Anyone can be good at math — as long as parents don’t get in the way.

According to new research published in Psychology Science, it turns out that “math-anxious” adults could be preventing their kid from being the next  Pythagoras. Ugh, Mom and Dad really do ruin everything.

The study, conducted by a team at the University of Chicago, observed 438 first- and second-graders and their parents, assessing them on both their math ability and their math anxiety at the beginning and end of the school year. But while the parents did show to have an effect on their kids' performance, math aptitude doesn’t appear to be genetic. Math-anxious parents only negatively affected their kids’ achievements when they helped them regularly with homework.

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"We often don't think about how important parents' own attitudes are in determining their children's academic achievement,” researcher Sian Beilock said in a release. “But our work suggests that if a parent is walking around saying 'Oh, I don't like math' or 'This stuff makes me nervous,' kids pick up on this messaging and it affects their success."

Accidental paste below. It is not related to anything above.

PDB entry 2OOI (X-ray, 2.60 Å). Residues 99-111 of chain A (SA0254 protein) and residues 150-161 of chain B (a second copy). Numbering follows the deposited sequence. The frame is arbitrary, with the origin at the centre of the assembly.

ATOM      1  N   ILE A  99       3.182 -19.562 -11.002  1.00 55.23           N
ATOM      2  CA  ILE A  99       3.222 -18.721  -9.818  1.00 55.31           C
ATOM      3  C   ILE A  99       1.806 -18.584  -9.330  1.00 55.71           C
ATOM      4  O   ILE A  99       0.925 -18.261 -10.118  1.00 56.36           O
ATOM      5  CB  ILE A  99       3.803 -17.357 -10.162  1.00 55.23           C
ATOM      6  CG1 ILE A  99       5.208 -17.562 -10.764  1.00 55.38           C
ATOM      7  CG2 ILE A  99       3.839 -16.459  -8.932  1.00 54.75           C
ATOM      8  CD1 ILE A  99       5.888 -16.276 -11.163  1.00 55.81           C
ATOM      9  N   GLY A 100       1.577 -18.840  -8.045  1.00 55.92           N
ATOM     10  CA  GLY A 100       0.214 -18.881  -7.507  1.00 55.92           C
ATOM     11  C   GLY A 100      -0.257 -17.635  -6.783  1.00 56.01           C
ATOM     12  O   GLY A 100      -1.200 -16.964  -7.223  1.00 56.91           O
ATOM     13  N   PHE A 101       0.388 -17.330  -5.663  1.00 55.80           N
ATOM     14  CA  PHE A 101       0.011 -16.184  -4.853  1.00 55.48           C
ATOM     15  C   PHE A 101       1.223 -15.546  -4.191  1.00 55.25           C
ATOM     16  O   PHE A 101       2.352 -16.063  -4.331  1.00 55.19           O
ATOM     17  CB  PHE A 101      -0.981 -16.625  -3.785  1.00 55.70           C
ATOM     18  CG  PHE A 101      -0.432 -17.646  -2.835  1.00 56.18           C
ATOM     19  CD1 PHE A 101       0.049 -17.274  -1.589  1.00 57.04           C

But what if a kid really does need help outside the classroom? "We can't just tell parents—especially those who are anxious about math—'Get involved,'" lead study author Erin A. Maloney said in a statement. "We need to develop better tools to teach parents how to most effectively help their children with math." The study authors say that math books, computer and board games or Internet apps could help “allow parents to interact with their children around math in positive ways."